By Erika Apelis
Special Needs Trusts (SNTs) are created for the benefit of a disabled beneficiary to enable them to retain assets and receive much-needed public benefits. These assets supplement their public benefits by allowing the special needs individual to purchase items that are needed but not paid for by public benefits. There are two types of SNTs: a first-party SNT and a third-party SNT. It is important to understand the difference between the two types of SNTs because the termination of the trust when the disabled beneficiary dies is very different.
First-Party Special Needs Trust
A first-party SNT is funded with the disabled individual’s own assets. These SNTs are used when the individual with special needs receives a lump sum payment through an inheritance or settlement that would ordinarily disqualify them from receiving public benefits. The benefit received is the continuation of benefits, but upon the disabled individual’s death, these trusts have a payback provision to the state. This first-party SNT must reimburse the state for all Medicaid expenses incurred during the beneficiary’s life. This payback occurs upon the death of the special needs individual. A first-party SNT can name remainder beneficiaries, but these beneficiaries will only receive a distribution once Medicaid is reimbursed in full.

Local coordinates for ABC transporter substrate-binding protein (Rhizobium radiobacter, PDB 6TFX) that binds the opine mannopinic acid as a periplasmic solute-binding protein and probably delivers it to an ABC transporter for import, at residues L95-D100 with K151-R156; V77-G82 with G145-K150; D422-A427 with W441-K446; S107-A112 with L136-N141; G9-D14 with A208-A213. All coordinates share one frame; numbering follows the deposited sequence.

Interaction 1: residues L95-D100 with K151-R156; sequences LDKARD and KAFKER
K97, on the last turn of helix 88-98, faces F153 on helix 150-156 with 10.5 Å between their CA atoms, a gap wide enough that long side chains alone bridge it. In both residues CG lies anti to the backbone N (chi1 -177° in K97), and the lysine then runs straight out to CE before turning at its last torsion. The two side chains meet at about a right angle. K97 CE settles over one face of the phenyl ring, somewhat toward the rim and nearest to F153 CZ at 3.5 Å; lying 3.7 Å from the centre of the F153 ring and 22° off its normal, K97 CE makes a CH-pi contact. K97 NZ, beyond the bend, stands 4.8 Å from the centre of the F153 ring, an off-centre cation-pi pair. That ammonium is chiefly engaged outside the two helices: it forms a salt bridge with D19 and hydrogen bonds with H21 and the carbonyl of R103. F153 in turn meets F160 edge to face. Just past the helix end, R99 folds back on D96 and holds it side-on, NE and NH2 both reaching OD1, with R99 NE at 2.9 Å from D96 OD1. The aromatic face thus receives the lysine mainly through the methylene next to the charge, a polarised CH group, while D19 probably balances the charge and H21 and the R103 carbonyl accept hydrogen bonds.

Third-Party Special Needs Trust
A third-party SNT is funded with assets from a third party and created by the third party for the special needs individual’s benefit. Usually, a parent or grandparent creates these SNTs. The benefit to a third-party SNT is there is no payback provision and the third party setting up the trust may name secondary beneficiaries. These secondary beneficiaries will receive the remainder interest of the trust upon the death of the disabled individual without any Medicaid payback or reimbursement.
SNTs are complex estate planning documents that require specific language to prevent the special needs individual from losing critical public benefits. Attorneys design SNTs to provide funding to a disabled individual for a lifetime. It is important to work with an attorney to create these plans and to ensure your plan has the flexibility necessary.
If you have questions or would like to discuss further, please reach out to Erika Apelis at email@example.com or 216.716.5637, or contact any of our Wealth & Estate Planning attorneys.
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